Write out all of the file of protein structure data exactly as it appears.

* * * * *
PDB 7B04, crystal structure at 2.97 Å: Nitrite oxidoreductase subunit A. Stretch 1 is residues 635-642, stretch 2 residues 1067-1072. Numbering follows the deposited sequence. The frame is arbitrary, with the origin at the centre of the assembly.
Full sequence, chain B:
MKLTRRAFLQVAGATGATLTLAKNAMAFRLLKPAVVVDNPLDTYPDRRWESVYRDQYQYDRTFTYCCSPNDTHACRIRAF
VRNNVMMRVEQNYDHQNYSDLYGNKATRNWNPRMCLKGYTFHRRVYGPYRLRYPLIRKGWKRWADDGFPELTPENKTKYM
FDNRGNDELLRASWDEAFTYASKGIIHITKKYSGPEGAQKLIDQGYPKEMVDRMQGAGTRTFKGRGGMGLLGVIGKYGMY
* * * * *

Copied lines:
PDB 7B04, crystal structure at 2.97 Å: Nitrite oxidoreductase subunit A. Stretch 1 is residues 635-642, stretch 2 residues 1067-1072. Numbering follows the deposited sequence. The frame is arbitrary, with the origin at the centre of the assembly.
Full sequence, chain B:
MKLTRRAFLQVAGATGATLTLAKNAMAFRLLKPAVVVDNPLDTYPDRRWESVYRDQYQYDRTFTYCCSPNDTHACRIRAF
VRNNVMMRVEQNYDHQNYSDLYGNKATRNWNPRMCLKGYTFHRRVYGPYRLRYPLIRKGWKRWADDGFPELTPENKTKYM
FDNRGNDELLRASWDEAFTYASKGIIHITKKYSGPEGAQKLIDQGYPKEMVDRMQGAGTRTFKGRGGMGLLGVIGKYGMY